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Copenhagen Baby Heart Study: a population study of newborns…

Copenhagen Baby Heart Study: a population study of newborns with prenatal inclusion.

Sillesen AS, Iversen K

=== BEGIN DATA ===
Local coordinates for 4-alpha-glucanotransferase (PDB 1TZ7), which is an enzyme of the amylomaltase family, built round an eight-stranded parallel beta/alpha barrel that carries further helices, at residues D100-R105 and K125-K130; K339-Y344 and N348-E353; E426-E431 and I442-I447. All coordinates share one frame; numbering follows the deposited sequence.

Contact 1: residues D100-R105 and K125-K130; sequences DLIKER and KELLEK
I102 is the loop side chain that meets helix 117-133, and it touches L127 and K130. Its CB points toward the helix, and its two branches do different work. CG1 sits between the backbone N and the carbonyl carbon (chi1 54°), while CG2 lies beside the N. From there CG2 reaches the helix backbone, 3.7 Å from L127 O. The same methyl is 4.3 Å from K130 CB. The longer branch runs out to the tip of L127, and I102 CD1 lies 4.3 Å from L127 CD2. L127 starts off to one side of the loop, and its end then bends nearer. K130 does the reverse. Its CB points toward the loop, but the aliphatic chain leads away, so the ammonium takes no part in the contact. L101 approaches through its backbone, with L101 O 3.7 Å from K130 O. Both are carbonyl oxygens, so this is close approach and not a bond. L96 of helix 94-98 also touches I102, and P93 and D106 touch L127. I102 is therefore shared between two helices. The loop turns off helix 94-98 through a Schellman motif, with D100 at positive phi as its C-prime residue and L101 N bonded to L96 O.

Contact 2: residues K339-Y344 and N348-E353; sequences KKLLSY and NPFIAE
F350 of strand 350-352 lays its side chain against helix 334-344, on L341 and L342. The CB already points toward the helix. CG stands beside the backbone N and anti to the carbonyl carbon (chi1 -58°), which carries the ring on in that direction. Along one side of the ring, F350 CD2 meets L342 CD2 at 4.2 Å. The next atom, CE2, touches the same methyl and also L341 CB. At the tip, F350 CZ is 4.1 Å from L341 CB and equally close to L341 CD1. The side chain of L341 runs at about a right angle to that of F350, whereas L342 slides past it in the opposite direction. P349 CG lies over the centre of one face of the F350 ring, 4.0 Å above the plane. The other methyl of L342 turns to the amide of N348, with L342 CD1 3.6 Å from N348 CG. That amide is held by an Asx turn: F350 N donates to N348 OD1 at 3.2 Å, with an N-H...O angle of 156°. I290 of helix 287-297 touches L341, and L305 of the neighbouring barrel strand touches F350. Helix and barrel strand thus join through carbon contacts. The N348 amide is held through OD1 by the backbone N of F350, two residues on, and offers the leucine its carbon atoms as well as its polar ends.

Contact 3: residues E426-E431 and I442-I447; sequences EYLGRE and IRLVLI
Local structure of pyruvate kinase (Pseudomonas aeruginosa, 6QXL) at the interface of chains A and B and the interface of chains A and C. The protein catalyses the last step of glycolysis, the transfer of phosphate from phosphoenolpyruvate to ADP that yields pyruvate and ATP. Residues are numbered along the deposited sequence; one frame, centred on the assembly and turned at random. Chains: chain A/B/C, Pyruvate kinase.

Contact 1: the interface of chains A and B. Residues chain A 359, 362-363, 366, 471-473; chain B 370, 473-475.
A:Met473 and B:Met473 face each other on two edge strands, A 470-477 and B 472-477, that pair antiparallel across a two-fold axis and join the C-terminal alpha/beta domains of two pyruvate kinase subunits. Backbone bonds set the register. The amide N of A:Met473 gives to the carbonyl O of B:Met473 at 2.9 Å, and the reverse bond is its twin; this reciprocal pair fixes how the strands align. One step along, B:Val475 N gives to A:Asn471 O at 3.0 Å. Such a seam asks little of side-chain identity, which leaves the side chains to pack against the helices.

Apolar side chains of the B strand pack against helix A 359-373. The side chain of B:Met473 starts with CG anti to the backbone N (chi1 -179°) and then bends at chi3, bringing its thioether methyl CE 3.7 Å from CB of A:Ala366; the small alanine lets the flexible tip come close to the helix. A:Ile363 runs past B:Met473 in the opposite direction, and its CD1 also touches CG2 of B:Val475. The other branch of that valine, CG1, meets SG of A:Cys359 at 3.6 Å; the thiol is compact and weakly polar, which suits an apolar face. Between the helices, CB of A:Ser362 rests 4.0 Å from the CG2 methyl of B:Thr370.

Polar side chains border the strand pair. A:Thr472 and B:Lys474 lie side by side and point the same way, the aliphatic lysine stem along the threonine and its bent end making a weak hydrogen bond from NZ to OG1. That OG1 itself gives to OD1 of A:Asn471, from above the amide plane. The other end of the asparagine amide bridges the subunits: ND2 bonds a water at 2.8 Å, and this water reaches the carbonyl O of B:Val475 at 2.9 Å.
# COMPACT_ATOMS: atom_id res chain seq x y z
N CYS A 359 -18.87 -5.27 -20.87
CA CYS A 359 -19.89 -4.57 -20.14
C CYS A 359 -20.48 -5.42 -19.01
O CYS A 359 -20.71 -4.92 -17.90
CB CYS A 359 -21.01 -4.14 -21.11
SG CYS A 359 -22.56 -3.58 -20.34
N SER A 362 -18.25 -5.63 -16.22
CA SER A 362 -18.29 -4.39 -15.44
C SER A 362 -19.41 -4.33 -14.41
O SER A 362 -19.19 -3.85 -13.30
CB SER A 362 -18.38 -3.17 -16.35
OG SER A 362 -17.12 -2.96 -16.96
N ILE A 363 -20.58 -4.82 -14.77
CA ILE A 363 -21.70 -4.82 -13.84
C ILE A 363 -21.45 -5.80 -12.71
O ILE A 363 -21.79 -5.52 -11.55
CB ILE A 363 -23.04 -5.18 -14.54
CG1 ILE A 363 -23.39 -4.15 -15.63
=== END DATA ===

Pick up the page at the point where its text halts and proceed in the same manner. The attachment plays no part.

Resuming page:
Congenital heart diseases (CHDs) are reported in 0.8% of newborns. Numerous factors influence cardiovascular development and CHD prevalence, and possibly also development of cardiovascular disease later in life. However, known factors explain the probable etiology in only a fraction of patients. Past large-scale population-based studies have made invaluable contributions to the understanding of cardiac disease, but none recruited participants prenatally and focused on the neonatal period. The Copenhagen Baby Heart Study (CBHS) is a population-based study of the prevalence, spectrum, and prognosis of structural and functional cardiac abnormalities. The CBHS will also establish normal values for neonatal cardiac parameters and biomarkers, and study prenatal and early childhood factors potentially affecting later cardiovascular disease risk. The CBHS is an ongoing multicenter, prospective study recruiting from second trimester pregnancy (gestational weeks 18-20) (expected n = 25,000). Information on parents, pregnancy, and delivery are collected. After birth, umbilical cord blood is collected for biochemical analysis, DNA purification, and biobank storage. An echocardiographic examination, electrocardiography, and post-ductal pulse oximetry are performed shortly after birth. Infants diagnosed with significant CHD are referred to a specialist or admitted to hospital, depending on CHD severity. CBHS participants will be followed prospectively as part of specific research projects or regular clinical follow-up for CHD. CBHS design and methodology are described. The CBHS aims to identify new mechanisms underlying cardiovascular disease development and new targets for prevention, early detection, and management of CHD and other cardiac diseases presenting at birth or developing later in life.